May 4, 2021

"One reason demographic change has failed to transform electoral politics is that the increased diversity of the electorate has come not mainly from Black voters but from Hispanic, Asian-American and multiracial voters."

"Those groups back Democrats, but not always by overwhelmingly large margins.... The new census data’s finding that the percentage of non-Hispanic white voters in the country’s electorate dropped by about two percentage points from 2016 to 2020 might seem like a lot. But with Hispanic, Asian-American and multiracial voters representing the entirety of the increase, while the Black share of the electorate was flat, the growing nonwhite share of the electorate cost Mr. Trump only about half a percentage point over a four-year period. Another factor is the electoral map. The American electoral system rewards flipping states from red to blue, but many Democratic gains among nonwhite voters have been concentrated in the major cities of big and often noncompetitive states. By contrast, many traditional swing states across the northern tier, like Wisconsin or Pennsylvania, have had relatively little demographic change.... White voters still represent more than 80 percent of the electorate in Michigan, Pennsylvania and Wisconsin, according to the new census data. The nonwhite population in these states is predominantly Black; their share of the population has been fairly steady over the last few decades. But Mr. Biden won these states so narrowly that the relatively modest demographic shifts of the last few decades were necessary for him to prevail in Wisconsin and Pennsylvania. It’s just hard to call it a Great Replacement if Mr. Trump could have won in 2020 if only he had done as well among white voters as he did in 2016."

From "Why Rising Diversity Might Not Help Democrats as Much as They Hope/Voters of color make up an increasing percentage of the United States electorate, but that trend isn’t hurting Republicans as much as conservatives fear" by Nate Cohn (NYT).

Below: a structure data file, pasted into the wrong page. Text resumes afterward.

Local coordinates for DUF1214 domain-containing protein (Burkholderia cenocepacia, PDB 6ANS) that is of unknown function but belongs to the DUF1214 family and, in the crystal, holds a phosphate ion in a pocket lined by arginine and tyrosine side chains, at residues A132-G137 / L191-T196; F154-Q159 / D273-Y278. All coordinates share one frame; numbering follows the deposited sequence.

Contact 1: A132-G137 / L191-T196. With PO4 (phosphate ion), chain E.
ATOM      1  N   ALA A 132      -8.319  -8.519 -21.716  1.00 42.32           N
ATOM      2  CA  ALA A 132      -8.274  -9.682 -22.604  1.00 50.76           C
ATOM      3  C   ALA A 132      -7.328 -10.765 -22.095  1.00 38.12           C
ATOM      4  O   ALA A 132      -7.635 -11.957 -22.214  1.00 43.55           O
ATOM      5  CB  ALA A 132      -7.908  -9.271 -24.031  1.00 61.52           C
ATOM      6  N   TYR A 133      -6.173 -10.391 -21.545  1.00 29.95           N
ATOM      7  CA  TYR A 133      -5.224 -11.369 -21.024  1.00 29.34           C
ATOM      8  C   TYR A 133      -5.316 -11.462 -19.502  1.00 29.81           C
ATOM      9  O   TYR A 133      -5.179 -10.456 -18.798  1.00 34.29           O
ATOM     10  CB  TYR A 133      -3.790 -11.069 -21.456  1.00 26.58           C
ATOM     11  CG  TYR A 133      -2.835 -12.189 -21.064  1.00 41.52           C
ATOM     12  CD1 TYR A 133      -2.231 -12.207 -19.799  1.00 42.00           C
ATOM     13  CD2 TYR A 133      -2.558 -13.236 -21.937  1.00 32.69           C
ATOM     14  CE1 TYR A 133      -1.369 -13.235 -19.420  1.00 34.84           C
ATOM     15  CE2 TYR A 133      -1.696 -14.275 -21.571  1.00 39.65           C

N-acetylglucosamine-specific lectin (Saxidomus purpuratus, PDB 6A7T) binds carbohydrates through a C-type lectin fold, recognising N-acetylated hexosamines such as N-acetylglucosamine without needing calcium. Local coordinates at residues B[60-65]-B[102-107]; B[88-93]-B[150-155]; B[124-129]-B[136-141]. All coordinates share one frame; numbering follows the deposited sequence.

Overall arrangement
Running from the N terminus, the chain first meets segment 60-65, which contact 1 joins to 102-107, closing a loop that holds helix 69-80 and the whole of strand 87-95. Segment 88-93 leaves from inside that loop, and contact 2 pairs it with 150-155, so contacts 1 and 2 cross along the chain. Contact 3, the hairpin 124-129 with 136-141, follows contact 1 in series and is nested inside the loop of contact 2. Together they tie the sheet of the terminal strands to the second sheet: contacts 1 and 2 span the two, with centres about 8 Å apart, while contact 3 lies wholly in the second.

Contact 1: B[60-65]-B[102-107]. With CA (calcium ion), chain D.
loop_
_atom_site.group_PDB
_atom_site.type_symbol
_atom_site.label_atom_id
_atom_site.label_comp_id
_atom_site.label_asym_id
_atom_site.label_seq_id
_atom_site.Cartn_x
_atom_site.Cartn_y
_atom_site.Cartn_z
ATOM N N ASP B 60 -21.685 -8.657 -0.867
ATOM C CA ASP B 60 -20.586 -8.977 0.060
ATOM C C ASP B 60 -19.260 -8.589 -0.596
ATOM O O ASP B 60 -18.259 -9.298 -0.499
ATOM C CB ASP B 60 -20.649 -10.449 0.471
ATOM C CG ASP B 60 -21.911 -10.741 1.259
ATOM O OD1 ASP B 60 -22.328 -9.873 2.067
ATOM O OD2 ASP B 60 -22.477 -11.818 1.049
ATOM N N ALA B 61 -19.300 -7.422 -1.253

The "Great Replacement" theory is referred to elsewhere in the article, here: "Contrary to what Tucker Carlson says repeatedly on Fox News about the rise of 'white replacement theory' as a Democratic electoral strategy, the country’s growing racial diversity has not drastically upended the party’s chances." That's carefully worded. It doesn't say that the Democrats do not have that strategy, only that it hasn't worked as well as you might think. If it's an odious strategy, then it's bad whether it works or not. If it's not odious, then you'd go right to open discussion of how well it works. So I'm inclined to think that the NYT doesn't think it's odious or doesn't want us readers to think it's odious. If the latter, it would seem that the NYT is trying to quell concern about about "replacement": it's not really happening, not that much, and even if it were that would be okay too, and if you feel at all worried about it, then you're in the Tucker Carlson camp, and you'd better get out of there.

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